WASHINGTON — It started out a political “gotcha” — an amendment to President Barack Obama’s health care law requiring members of Congress and staffers to get the same coverage offered to uninsured Americans. Last week, the administration tossed it back in the lap of Congress.
Proposed rules — issued when the halls of Congress are empty for summer recess — say lawmakers’ offices should individually decide whether staffers are subject to a health law provision that would require them to switch their insurance from the federal plan to new coverage coming next year under Obama’s overhaul.
The potential impact of the provision, authored by Iowa Republican Sen. Chuck Grassley, has been a huge source of anxiety for congressional staffers accustomed to getting their health insurance just like other feds, from the largest employer health care plan in the world.
The proposal does clarify that the government will continue to pay its standard share of premiums, resolving one of the biggest unknowns about the impact of Grassley’s amendment. Many had been warning of a Capitol Hill “brain drain” if staffers were suddenly forced to foot the entire cost of their health insurance premiums.
But questions remain about such matters as retiree coverage and definitions of residency, so the prognosis for the fix is uncertain.
During the drawn-out debate over “Obamacare,” Democrats kept insisting that their goal was merely to provide uninsured Americans with the same kinds of coverage and choices that members of Congress have. Grassley, in effect, dared his Democratic counterparts to swallow their rhetoric. A “no” vote on his provision would have undercut the argument that lawmakers supporting the law only wanted regular Americans to enjoy what they themselves had.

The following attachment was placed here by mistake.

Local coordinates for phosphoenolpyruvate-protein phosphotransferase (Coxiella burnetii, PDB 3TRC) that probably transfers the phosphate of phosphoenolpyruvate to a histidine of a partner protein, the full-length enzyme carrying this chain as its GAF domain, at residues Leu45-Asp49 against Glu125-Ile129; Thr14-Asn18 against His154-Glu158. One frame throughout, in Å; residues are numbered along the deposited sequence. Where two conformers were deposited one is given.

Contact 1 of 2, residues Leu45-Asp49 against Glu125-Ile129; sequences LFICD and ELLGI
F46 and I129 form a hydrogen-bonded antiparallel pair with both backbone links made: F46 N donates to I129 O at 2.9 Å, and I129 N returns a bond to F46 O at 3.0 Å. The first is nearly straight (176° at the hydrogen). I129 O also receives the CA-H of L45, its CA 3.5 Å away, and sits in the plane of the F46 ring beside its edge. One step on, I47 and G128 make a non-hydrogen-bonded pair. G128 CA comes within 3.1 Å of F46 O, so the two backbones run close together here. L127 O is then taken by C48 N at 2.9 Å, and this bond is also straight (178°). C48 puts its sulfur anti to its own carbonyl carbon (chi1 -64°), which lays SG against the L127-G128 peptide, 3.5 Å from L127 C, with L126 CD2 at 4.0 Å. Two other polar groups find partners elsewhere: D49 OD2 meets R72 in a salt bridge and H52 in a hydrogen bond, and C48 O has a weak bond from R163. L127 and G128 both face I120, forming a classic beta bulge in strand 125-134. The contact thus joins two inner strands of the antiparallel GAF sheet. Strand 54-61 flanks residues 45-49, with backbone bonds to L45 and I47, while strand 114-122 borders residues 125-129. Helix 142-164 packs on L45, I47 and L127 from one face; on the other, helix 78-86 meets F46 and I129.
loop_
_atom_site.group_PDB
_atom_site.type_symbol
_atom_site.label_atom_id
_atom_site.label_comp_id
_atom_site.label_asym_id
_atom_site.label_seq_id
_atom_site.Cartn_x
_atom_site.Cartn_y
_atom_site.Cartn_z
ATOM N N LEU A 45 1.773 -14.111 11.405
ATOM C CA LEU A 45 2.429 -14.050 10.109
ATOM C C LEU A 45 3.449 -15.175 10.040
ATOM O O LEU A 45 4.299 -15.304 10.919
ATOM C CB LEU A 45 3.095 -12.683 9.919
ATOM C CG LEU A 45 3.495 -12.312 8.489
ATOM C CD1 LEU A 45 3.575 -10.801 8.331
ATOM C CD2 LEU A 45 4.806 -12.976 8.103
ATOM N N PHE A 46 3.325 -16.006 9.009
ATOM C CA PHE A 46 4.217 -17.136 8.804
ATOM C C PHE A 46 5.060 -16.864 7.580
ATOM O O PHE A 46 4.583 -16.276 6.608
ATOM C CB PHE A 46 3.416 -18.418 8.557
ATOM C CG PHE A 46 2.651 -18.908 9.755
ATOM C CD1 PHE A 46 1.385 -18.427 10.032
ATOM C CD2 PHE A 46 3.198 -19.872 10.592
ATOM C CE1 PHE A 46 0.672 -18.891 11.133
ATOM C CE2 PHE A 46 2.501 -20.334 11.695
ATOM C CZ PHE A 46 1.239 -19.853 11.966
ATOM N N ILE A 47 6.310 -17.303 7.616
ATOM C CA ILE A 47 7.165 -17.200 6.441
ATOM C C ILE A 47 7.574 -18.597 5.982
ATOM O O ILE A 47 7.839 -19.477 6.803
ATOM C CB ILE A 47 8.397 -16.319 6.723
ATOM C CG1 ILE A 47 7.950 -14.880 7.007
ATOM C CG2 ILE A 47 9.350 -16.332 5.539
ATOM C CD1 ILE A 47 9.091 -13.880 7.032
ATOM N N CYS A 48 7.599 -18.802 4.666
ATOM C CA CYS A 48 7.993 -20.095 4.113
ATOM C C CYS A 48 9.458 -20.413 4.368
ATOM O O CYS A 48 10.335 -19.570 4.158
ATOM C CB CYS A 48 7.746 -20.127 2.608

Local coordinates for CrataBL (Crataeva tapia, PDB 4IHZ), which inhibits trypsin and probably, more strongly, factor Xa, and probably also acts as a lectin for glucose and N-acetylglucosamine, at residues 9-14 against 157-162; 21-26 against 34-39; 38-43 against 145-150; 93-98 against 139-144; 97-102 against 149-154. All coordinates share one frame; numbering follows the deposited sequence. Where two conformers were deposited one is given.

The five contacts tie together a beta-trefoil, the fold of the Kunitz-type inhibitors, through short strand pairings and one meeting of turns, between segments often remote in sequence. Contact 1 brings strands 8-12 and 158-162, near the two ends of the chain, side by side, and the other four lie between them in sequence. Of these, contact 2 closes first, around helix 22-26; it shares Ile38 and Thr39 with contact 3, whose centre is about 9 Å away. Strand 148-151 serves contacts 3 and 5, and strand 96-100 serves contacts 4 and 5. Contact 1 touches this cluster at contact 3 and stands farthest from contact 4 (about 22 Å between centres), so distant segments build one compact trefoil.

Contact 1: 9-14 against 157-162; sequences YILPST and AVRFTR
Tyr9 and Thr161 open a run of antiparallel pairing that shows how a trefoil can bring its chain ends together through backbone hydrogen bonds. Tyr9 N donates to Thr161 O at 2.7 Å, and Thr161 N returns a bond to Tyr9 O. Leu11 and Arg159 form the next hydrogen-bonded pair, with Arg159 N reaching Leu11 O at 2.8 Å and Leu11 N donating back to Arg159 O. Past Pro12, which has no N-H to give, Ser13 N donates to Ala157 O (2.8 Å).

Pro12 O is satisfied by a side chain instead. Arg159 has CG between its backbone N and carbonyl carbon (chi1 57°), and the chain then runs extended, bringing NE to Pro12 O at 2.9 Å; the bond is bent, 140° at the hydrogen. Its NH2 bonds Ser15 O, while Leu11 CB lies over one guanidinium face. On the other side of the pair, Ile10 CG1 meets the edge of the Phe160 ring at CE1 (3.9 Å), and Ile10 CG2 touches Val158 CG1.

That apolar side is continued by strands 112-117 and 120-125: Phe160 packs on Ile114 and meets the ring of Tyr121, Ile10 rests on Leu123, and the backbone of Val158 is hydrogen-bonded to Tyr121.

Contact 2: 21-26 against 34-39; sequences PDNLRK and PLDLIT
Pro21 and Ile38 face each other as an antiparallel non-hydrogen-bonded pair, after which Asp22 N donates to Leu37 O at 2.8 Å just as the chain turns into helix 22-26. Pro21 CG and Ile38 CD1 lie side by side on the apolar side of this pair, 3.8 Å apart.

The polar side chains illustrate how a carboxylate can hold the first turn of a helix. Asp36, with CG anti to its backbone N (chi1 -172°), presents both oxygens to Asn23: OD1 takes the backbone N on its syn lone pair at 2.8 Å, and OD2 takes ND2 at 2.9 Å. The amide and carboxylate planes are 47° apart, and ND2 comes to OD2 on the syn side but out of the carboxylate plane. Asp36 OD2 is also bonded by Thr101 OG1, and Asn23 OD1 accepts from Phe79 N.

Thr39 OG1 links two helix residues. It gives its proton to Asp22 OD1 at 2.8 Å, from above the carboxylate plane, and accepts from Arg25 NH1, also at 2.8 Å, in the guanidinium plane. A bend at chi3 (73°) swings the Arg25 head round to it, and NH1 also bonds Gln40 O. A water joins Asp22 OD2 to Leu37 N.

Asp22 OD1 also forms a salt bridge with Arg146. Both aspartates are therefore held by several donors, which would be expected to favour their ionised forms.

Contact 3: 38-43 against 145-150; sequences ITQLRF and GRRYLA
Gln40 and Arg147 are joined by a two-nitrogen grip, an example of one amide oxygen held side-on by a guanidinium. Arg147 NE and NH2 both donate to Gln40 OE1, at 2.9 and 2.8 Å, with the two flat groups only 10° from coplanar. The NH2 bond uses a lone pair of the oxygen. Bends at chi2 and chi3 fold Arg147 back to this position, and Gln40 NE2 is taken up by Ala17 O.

Under the amendment, lawmakers themselves and staffers in their personal, or “official,” offices would have to exit the federal employee plan and get coverage through new health insurance marketplaces coming under the law. Also known as “exchanges,” the marketplaces will offer subsidized private insurance to people who don’t have access to a plan on the job.
But the amendment left many key details unclear — including whether the government would keep paying its share of premiums, which works out to around 75 percent.
The Office of Personnel Management, which runs the federal employee health plan, said lawmakers themselves are best equipped to decide which staffers are part of their “official” office. The term was not defined in Grassley’s amendment, and the OPM said it turns out that congressional staffers in personal offices often also do part of their work for committees or as leadership aides. Those two categories — committee and leadership staffers — are exempt from Grassley’s provision.
A senior congressional staffer familiar with the proposed regulations said several significant issues remain unclear or unresolved. One whole set of questions has to do with residency requirements. Some staffers, for example, may claim residency in their home state while living in Washington, D.C. What if health insurance plans in their home state don’t have Washington-area providers in their networks? Other issues could impact coverage for retirees and those nearing retirement.
A spokesman for the federal personnel office refused an interview request, instead supplying prepared questions and answers that detailed aspects of the proposal.
The new insurance markets start will start signing up people on Oct. 1 for coverage that’s effective Jan. 1. OPM said lawmakers will have to decide the status of their employees before the end of the year.
That could mean the difference between a routine re-enrollment or venturing into uncharted territory. Staffers waiting to find out might want to be extra nice to the boss in the meantime.